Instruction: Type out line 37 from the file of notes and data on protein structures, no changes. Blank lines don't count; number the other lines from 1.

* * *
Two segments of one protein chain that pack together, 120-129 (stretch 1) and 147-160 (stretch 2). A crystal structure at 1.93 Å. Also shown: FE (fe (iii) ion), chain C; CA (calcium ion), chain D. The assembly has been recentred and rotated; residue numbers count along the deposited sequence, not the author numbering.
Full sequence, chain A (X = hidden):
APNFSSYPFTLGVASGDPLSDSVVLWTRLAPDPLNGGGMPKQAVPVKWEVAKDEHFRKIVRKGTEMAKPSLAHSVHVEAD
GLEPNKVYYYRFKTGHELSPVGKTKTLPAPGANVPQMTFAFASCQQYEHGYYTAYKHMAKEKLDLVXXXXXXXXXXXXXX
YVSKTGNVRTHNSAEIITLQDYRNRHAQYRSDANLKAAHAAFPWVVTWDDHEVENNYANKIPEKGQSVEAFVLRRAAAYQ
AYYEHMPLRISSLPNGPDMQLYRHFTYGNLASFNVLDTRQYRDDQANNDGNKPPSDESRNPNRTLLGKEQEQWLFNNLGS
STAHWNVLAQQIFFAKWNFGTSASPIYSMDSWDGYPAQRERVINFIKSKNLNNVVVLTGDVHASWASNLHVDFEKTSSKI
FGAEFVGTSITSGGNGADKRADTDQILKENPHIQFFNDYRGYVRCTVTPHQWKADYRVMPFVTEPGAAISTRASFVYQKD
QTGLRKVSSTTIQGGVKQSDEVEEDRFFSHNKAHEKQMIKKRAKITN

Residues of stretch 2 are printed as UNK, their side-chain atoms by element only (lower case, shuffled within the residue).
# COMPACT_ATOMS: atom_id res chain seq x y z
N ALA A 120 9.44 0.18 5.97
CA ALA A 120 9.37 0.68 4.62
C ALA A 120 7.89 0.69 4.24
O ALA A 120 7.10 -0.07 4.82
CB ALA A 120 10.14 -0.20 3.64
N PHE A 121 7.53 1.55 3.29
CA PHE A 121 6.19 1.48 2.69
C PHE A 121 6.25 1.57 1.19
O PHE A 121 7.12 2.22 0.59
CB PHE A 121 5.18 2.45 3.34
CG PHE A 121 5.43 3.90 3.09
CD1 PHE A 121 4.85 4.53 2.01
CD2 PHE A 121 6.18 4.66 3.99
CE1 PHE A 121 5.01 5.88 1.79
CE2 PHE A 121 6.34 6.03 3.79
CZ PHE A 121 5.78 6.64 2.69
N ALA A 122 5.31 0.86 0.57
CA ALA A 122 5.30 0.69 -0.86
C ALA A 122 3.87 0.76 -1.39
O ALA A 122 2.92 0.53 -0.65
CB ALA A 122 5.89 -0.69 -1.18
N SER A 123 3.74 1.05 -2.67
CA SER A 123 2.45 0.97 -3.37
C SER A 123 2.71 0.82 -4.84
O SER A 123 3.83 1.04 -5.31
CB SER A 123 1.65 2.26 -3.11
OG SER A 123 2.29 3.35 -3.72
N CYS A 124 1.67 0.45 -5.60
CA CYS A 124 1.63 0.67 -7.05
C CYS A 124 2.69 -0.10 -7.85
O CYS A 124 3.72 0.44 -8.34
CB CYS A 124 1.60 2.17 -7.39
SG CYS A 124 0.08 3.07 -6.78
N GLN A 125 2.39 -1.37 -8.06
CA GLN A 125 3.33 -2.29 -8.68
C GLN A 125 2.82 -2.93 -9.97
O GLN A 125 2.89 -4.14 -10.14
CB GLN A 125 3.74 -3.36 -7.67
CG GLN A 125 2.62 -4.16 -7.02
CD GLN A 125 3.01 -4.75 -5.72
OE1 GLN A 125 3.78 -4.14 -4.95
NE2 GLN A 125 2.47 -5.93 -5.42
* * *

CB SER A 123 1.65 2.26 -3.11